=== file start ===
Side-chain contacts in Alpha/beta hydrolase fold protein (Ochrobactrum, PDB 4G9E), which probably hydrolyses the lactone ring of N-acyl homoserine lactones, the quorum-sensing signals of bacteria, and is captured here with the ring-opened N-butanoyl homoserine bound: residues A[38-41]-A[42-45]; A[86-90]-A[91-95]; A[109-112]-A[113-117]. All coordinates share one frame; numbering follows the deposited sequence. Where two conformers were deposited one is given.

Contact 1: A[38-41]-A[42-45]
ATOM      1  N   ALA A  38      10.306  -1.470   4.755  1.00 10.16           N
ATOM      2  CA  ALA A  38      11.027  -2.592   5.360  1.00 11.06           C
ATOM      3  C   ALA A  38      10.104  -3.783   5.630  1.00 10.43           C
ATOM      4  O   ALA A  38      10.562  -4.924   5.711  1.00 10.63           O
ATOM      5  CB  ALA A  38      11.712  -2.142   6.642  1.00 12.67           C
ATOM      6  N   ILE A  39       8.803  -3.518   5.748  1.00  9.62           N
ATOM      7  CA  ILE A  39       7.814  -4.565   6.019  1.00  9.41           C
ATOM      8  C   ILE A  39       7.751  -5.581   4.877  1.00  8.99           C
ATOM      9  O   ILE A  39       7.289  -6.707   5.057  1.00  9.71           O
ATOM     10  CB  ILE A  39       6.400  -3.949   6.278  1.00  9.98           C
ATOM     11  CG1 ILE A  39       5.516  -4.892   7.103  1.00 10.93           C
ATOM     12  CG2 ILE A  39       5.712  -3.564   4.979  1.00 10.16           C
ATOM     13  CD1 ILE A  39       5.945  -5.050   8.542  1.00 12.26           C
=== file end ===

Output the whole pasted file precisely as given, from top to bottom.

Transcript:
Side-chain contacts in Alpha/beta hydrolase fold protein (Ochrobactrum, PDB 4G9E), which probably hydrolyses the lactone ring of N-acyl homoserine lactones, the quorum-sensing signals of bacteria, and is captured here with the ring-opened N-butanoyl homoserine bound: residues A[38-41]-A[42-45]; A[86-90]-A[91-95]; A[109-112]-A[113-117]. All coordinates share one frame; numbering follows the deposited sequence. Where two conformers were deposited one is given.

Contact 1: A[38-41]-A[42-45]
ATOM      1  N   ALA A  38      10.306  -1.470   4.755  1.00 10.16           N
ATOM      2  CA  ALA A  38      11.027  -2.592   5.360  1.00 11.06           C
ATOM      3  C   ALA A  38      10.104  -3.783   5.630  1.00 10.43           C
ATOM      4  O   ALA A  38      10.562  -4.924   5.711  1.00 10.63           O
ATOM      5  CB  ALA A  38      11.712  -2.142   6.642  1.00 12.67           C
ATOM      6  N   ILE A  39       8.803  -3.518   5.748  1.00  9.62           N
ATOM      7  CA  ILE A  39       7.814  -4.565   6.019  1.00  9.41           C
ATOM      8  C   ILE A  39       7.751  -5.581   4.877  1.00  8.99           C
ATOM      9  O   ILE A  39       7.289  -6.707   5.057  1.00  9.71           O
ATOM     10  CB  ILE A  39       6.400  -3.949   6.278  1.00  9.98           C
ATOM     11  CG1 ILE A  39       5.516  -4.892   7.103  1.00 10.93           C
ATOM     12  CG2 ILE A  39       5.712  -3.564   4.979  1.00 10.16           C
ATOM     13  CD1 ILE A  39       5.945  -5.050   8.542  1.00 12.26           C